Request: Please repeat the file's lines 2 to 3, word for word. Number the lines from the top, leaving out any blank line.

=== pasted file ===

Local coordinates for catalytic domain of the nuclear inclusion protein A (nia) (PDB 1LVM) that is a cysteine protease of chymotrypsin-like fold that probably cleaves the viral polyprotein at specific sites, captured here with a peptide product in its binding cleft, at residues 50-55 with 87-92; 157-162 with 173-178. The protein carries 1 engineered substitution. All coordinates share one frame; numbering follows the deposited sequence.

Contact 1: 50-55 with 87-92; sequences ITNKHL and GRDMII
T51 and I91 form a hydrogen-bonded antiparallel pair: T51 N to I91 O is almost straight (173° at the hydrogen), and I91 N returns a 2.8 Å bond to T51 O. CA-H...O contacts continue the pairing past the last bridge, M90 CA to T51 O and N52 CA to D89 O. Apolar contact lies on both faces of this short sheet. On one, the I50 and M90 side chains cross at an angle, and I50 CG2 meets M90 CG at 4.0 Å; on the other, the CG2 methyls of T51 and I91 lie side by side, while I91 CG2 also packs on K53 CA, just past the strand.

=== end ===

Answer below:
Contact 1: 50-55 with 87-92; sequences ITNKHL and GRDMII
T51 and I91 form a hydrogen-bonded antiparallel pair: T51 N to I91 O is almost straight (173° at the hydrogen), and I91 N returns a 2.8 Å bond to T51 O. CA-H...O contacts continue the pairing past the last bridge, M90 CA to T51 O and N52 CA to D89 O. Apolar contact lies on both faces of this short sheet. On one, the I50 and M90 side chains cross at an angle, and I50 CG2 meets M90 CG at 4.0 Å; on the other, the CG2 methyls of T51 and I91 lie side by side, while I91 CG2 also packs on K53 CA, just past the strand.